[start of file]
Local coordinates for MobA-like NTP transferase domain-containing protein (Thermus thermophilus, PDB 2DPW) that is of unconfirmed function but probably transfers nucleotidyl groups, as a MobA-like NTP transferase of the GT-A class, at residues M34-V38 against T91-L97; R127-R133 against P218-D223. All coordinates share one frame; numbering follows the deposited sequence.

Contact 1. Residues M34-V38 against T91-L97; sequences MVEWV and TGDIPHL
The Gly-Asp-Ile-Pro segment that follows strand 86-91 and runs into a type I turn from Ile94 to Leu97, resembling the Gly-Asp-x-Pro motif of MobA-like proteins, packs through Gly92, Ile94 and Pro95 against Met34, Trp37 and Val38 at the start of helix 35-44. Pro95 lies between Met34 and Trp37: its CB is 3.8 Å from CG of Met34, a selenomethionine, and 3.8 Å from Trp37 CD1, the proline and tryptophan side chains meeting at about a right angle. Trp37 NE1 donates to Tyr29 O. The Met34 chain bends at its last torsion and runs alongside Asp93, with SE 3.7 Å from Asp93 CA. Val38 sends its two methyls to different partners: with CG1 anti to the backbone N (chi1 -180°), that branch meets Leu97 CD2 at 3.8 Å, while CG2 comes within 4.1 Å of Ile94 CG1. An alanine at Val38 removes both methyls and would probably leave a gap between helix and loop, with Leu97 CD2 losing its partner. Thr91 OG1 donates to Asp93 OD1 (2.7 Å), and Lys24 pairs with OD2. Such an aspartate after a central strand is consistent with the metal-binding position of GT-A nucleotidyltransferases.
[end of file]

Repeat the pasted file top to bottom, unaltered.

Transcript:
Local coordinates for MobA-like NTP transferase domain-containing protein (Thermus thermophilus, PDB 2DPW) that is of unconfirmed function but probably transfers nucleotidyl groups, as a MobA-like NTP transferase of the GT-A class, at residues M34-V38 against T91-L97; R127-R133 against P218-D223. All coordinates share one frame; numbering follows the deposited sequence.

Contact 1. Residues M34-V38 against T91-L97; sequences MVEWV and TGDIPHL
The Gly-Asp-Ile-Pro segment that follows strand 86-91 and runs into a type I turn from Ile94 to Leu97, resembling the Gly-Asp-x-Pro motif of MobA-like proteins, packs through Gly92, Ile94 and Pro95 against Met34, Trp37 and Val38 at the start of helix 35-44. Pro95 lies between Met34 and Trp37: its CB is 3.8 Å from CG of Met34, a selenomethionine, and 3.8 Å from Trp37 CD1, the proline and tryptophan side chains meeting at about a right angle. Trp37 NE1 donates to Tyr29 O. The Met34 chain bends at its last torsion and runs alongside Asp93, with SE 3.7 Å from Asp93 CA. Val38 sends its two methyls to different partners: with CG1 anti to the backbone N (chi1 -180°), that branch meets Leu97 CD2 at 3.8 Å, while CG2 comes within 4.1 Å of Ile94 CG1. An alanine at Val38 removes both methyls and would probably leave a gap between helix and loop, with Leu97 CD2 losing its partner. Thr91 OG1 donates to Asp93 OD1 (2.7 Å), and Lys24 pairs with OD2. Such an aspartate after a central strand is consistent with the metal-binding position of GT-A nucleotidyltransferases.